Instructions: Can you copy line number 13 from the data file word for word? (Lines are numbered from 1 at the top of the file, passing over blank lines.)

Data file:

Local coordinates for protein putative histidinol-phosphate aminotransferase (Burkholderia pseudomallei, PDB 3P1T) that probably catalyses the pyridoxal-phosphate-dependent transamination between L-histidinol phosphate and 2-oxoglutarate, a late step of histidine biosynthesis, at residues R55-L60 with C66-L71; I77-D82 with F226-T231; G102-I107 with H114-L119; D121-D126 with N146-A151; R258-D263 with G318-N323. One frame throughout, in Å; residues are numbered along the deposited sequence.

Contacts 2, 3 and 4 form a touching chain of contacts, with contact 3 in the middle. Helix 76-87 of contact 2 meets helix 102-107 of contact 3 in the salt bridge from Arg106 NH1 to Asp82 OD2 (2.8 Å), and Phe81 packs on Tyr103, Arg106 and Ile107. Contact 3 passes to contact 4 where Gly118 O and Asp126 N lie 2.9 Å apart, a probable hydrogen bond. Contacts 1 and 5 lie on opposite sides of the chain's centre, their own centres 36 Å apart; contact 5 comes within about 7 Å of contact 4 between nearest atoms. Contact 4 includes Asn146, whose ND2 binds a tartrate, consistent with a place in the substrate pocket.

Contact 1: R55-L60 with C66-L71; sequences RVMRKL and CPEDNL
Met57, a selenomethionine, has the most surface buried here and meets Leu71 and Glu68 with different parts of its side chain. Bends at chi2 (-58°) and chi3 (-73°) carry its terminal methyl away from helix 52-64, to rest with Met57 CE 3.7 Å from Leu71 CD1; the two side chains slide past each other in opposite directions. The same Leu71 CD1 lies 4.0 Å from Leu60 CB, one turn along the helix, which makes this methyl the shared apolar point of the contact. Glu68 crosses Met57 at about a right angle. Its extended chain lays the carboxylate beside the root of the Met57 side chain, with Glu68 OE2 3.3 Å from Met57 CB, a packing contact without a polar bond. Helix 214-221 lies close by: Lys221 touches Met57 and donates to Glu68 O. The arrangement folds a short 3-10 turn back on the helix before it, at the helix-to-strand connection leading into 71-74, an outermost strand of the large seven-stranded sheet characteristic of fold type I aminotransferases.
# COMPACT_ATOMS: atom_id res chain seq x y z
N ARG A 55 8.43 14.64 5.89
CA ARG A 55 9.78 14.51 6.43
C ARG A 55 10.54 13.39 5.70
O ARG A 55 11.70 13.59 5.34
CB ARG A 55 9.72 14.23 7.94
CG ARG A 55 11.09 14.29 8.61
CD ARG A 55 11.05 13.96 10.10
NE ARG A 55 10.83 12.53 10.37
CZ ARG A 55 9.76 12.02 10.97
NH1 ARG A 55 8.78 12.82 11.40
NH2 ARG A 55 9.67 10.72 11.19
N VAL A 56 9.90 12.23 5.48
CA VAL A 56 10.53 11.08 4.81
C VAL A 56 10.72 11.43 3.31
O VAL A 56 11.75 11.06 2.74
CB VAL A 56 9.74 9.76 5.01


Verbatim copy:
NE ARG A 55 10.83 12.53 10.37